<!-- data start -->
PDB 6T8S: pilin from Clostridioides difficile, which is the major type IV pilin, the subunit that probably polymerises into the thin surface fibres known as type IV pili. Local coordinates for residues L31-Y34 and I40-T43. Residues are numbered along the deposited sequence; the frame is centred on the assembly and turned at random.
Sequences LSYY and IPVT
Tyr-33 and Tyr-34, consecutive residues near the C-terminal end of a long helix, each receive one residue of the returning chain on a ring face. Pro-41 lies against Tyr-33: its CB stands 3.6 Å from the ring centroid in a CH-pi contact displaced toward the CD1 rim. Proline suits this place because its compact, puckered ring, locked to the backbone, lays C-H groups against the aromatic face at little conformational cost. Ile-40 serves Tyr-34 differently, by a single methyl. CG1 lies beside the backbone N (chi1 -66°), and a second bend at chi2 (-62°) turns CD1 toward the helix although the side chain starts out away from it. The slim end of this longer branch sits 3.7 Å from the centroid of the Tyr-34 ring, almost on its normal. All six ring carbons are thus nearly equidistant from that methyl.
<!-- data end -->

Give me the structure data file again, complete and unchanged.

PDB 6T8S: pilin from Clostridioides difficile, which is the major type IV pilin, the subunit that probably polymerises into the thin surface fibres known as type IV pili. Local coordinates for residues L31-Y34 and I40-T43. Residues are numbered along the deposited sequence; the frame is centred on the assembly and turned at random.
Sequences LSYY and IPVT
Tyr-33 and Tyr-34, consecutive residues near the C-terminal end of a long helix, each receive one residue of the returning chain on a ring face. Pro-41 lies against Tyr-33: its CB stands 3.6 Å from the ring centroid in a CH-pi contact displaced toward the CD1 rim. Proline suits this place because its compact, puckered ring, locked to the backbone, lays C-H groups against the aromatic face at little conformational cost. Ile-40 serves Tyr-34 differently, by a single methyl. CG1 lies beside the backbone N (chi1 -66°), and a second bend at chi2 (-62°) turns CD1 toward the helix although the side chain starts out away from it. The slim end of this longer branch sits 3.7 Å from the centroid of the Tyr-34 ring, almost on its normal. All six ring carbons are thus nearly equidistant from that methyl.